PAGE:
The all-new third generation 2024 Subaru Crosstrek updates the company’s subcompact crossover that debuted in the United States in 2012. With upgrades and improvements to the powertrain, structural rigidity, steering, braking, seats, interior sound deadening, infotainment system and driver safety assistance, the Crosstrek moves keep its segment leadership.
The automotive media was invited to Woodstock, New York, in the Catskill Mountains to test the smallest of Subaru’s SUVs. The experience began and ended on mountain and country roads, with a demanding and sloppy off-road drive sandwiched between. What did we learn? If you are looking to own a compact SUV that can tackle the back country with confidence, while also being a comfortable city car, the 2024 Crosstrek should get your consideration.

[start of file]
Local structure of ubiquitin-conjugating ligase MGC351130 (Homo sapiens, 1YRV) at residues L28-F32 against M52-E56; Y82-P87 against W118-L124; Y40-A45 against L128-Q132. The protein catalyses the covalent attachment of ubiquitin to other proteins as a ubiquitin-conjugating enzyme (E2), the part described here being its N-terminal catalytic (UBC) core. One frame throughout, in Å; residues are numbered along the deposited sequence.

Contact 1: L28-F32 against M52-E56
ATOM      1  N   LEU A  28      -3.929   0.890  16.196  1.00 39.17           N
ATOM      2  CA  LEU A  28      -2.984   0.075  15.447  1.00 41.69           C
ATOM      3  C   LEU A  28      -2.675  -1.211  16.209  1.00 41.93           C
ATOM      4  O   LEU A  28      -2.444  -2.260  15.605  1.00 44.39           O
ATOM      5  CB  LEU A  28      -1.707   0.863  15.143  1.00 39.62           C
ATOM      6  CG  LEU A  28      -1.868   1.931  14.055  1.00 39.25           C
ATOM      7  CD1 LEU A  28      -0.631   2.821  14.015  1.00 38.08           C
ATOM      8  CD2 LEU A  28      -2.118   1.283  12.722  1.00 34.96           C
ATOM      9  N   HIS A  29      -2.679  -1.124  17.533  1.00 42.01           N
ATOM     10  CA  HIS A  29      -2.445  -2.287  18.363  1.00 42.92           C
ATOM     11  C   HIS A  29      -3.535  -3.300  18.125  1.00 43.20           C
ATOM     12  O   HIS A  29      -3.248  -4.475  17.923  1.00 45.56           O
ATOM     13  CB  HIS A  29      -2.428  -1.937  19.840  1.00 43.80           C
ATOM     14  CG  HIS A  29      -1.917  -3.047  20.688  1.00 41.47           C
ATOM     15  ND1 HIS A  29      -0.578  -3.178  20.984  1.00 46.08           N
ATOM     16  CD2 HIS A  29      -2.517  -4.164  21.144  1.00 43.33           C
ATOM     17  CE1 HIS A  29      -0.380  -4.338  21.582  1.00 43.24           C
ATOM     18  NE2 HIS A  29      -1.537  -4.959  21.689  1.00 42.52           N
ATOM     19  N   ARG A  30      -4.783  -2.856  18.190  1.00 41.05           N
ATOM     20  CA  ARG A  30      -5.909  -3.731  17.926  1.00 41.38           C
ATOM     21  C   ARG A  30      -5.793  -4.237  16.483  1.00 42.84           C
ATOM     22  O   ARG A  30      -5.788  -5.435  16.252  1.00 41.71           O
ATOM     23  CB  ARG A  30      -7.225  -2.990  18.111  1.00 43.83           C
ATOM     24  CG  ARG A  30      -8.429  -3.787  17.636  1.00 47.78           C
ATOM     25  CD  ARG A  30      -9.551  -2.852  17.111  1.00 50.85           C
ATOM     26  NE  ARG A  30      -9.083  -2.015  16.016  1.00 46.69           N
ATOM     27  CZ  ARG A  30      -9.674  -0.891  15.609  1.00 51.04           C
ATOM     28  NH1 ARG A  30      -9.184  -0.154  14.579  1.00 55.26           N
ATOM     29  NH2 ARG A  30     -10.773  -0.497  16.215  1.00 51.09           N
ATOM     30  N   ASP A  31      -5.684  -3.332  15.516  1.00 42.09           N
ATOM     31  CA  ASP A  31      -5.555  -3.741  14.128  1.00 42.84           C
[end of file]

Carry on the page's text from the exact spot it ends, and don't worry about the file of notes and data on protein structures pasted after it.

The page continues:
Two Engines, One Transmission, AWD Standard
The 2024 Crosstrek has two engine options, both of which are 4-cylinder with a boxer design of horizontally opposed pistons. Standard on the Base and Premium trim lines, the 2.0-liter is rated at 27 mpg city/34 highway/29 combined, and puts out 152 horsepower (hp) and 145 pound-feet of torque (lb.-ft.). The optional 2.5-liter found on the Sport, Limited and Wilderness trims, delivers 182 hp and 178 lb.-ft. of torque and 26/33/29 mpg. We spent our day driving the Crosstrek Sport with the larger of the two engines, where active grille shutters, automatic stop/start, a larger chassis undercover and the redesigned fenders and rear fascia all led to improved aerodynamics.